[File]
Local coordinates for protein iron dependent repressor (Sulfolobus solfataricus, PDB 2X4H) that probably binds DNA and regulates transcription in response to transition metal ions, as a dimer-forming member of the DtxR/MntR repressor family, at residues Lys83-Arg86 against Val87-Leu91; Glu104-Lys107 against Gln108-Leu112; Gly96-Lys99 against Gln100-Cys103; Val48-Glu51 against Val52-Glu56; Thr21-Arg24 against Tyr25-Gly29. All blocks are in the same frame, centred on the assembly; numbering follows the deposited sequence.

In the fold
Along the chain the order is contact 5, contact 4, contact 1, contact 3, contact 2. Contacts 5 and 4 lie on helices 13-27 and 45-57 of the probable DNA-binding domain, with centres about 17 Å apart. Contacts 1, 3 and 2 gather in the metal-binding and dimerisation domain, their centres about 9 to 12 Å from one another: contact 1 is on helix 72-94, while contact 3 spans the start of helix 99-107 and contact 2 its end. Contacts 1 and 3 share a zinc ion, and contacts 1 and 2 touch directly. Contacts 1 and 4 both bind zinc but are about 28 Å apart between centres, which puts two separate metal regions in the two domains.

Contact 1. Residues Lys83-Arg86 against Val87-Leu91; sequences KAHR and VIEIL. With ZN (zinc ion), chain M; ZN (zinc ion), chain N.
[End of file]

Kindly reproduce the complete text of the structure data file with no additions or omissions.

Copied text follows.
Local coordinates for protein iron dependent repressor (Sulfolobus solfataricus, PDB 2X4H) that probably binds DNA and regulates transcription in response to transition metal ions, as a dimer-forming member of the DtxR/MntR repressor family, at residues Lys83-Arg86 against Val87-Leu91; Glu104-Lys107 against Gln108-Leu112; Gly96-Lys99 against Gln100-Cys103; Val48-Glu51 against Val52-Glu56; Thr21-Arg24 against Tyr25-Gly29. All blocks are in the same frame, centred on the assembly; numbering follows the deposited sequence.

In the fold
Along the chain the order is contact 5, contact 4, contact 1, contact 3, contact 2. Contacts 5 and 4 lie on helices 13-27 and 45-57 of the probable DNA-binding domain, with centres about 17 Å apart. Contacts 1, 3 and 2 gather in the metal-binding and dimerisation domain, their centres about 9 to 12 Å from one another: contact 1 is on helix 72-94, while contact 3 spans the start of helix 99-107 and contact 2 its end. Contacts 1 and 3 share a zinc ion, and contacts 1 and 2 touch directly. Contacts 1 and 4 both bind zinc but are about 28 Å apart between centres, which puts two separate metal regions in the two domains.

Contact 1. Residues Lys83-Arg86 against Val87-Leu91; sequences KAHR and VIEIL. With ZN (zinc ion), chain M; ZN (zinc ion), chain N.